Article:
[Letters] Evoking spirit of sacrificeEvoking spirit of sacrifice
Regarding the April 14 editorial, “Sacrificial spirit will revive us,” my opinion is that the government needs to be more careful when emphasizing our ancestors’ sacrifices and asking people to emulate their spirit.
The government should make it clear who will do the sacrificing before asking for it. Ordinary Korean people have already proved their spirit of self-sacrifice helping to rescue the economy during the Asian financial crisis. They contributed positively to overcome the crisis by selling their gold ornaments at giveaway prices and, sometimes, sacrificing their own jobs. However, most of them still remain temporary workers or unemployed long after Korea got over the crisis. If sacrifice is to be asked of them again, it will not be endurable.
The president must first end the controversy [about what is to be celebrated as our national day] before imploring people to follow the example of patriotic ancestors and to unify. He and his supporters, Korean neocons, have insisted that Independence Day [or Liberation Day, Aug. 15, 1945] be replaced by [celebrating Aug. 15, 1948] the establishment of the first independent government of Korea. To commemorate the latter is to suggest that the legitimacy of the republic comes from the foundation of the government. It is also to deny that the  provisional government was the root of the Republic of Korea, downgrading efforts before 1948. This argument has caused not only serious national division but an enormous backlash from civil society and will not be helpful for national unity.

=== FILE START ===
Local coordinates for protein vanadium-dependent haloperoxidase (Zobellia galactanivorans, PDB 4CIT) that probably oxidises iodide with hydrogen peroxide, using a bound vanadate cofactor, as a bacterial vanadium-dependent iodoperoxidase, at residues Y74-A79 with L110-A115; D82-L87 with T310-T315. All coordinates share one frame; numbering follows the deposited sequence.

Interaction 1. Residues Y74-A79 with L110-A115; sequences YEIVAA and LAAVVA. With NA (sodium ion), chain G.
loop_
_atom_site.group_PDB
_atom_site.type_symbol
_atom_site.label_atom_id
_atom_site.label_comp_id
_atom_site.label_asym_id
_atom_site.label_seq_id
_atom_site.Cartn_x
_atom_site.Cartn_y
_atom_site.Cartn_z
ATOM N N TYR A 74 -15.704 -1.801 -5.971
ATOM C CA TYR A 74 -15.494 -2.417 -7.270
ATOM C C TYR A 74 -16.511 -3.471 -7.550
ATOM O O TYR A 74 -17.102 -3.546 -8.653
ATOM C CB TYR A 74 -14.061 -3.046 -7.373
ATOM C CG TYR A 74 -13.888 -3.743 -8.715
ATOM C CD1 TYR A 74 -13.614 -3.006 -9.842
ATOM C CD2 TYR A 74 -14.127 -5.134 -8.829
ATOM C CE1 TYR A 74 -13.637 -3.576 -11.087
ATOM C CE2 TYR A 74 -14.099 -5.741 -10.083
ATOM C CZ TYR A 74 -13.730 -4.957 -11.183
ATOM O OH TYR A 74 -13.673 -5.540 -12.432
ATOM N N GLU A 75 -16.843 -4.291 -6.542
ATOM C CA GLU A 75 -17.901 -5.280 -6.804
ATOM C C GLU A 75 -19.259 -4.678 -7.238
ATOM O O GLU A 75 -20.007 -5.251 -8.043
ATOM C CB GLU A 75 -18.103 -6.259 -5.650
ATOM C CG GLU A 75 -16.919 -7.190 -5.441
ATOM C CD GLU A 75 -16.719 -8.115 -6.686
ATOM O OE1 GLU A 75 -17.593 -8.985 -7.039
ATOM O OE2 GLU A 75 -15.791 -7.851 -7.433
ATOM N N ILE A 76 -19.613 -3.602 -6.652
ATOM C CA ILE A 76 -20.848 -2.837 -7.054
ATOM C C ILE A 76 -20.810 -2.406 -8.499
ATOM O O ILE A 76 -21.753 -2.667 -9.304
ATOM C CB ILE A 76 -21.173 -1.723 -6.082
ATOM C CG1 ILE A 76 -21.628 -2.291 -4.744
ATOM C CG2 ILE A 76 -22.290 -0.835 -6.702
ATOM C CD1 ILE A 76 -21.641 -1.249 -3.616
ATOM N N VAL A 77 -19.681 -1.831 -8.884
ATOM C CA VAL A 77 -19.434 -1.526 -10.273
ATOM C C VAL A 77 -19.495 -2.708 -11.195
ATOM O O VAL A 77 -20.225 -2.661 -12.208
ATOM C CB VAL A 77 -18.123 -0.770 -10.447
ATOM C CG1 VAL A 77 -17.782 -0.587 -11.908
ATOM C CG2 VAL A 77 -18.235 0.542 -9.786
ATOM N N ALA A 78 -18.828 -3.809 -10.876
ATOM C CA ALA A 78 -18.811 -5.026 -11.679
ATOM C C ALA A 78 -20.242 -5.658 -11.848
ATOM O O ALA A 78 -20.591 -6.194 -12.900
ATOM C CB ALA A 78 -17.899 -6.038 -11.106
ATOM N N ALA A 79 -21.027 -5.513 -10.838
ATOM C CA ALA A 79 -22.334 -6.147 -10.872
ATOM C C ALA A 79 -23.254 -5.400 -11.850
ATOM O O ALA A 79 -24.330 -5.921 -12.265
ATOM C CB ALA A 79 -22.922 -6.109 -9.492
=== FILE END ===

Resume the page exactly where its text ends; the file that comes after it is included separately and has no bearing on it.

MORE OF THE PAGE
The government should plan how to compensate for what is lost by people who sacrifice for the nation. Are they going to build another shrine to soothe victims after this crisis? I think when a state asks for sacrifice from the people, the most important thing is to provide practical support for them including financial aid, free education, free medical care and tax cuts.
It is well known that some of the descendants of our patriotic forefathers have suffered difficulties and poverty. They could not have enough opportunities to be educated since their parents, our patriots, had sacrificed their property as well as their lives. I am not sure who will be eager to sacrifice themselves if they realize their descendants will suffer from poverty forever. Asking for sacrifice must not be mere fine phrases or propaganda.
Kwon Do-hyeong, firstname.lastname@example.org